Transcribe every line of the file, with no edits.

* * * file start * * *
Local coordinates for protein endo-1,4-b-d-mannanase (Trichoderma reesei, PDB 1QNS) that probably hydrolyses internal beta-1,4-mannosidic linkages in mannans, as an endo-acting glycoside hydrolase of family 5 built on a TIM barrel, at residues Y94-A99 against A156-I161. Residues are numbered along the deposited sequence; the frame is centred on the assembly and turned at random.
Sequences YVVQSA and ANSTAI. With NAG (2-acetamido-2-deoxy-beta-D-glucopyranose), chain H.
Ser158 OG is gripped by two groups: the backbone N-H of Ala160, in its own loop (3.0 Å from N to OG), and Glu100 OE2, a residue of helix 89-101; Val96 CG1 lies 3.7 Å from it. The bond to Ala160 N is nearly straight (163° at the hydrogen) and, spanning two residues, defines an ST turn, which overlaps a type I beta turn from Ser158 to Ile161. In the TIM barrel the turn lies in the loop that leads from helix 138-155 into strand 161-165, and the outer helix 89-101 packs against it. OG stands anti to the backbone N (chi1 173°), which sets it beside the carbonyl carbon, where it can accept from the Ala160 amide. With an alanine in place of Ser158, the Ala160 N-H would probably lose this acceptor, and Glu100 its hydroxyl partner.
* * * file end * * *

Local coordinates for protein endo-1,4-b-d-mannanase (Trichoderma reesei, PDB 1QNS) that probably hydrolyses internal beta-1,4-mannosidic linkages in mannans, as an endo-acting glycoside hydrolase of family 5 built on a TIM barrel, at residues Y94-A99 against A156-I161. Residues are numbered along the deposited sequence; the frame is centred on the assembly and turned at random.
Sequences YVVQSA and ANSTAI. With NAG (2-acetamido-2-deoxy-beta-D-glucopyranose), chain H.
Ser158 OG is gripped by two groups: the backbone N-H of Ala160, in its own loop (3.0 Å from N to OG), and Glu100 OE2, a residue of helix 89-101; Val96 CG1 lies 3.7 Å from it. The bond to Ala160 N is nearly straight (163° at the hydrogen) and, spanning two residues, defines an ST turn, which overlaps a type I beta turn from Ser158 to Ile161. In the TIM barrel the turn lies in the loop that leads from helix 138-155 into strand 161-165, and the outer helix 89-101 packs against it. OG stands anti to the backbone N (chi1 173°), which sets it beside the carbonyl carbon, where it can accept from the Ala160 amide. With an alanine in place of Ser158, the Ala160 N-H would probably lose this acceptor, and Glu100 its hydroxyl partner.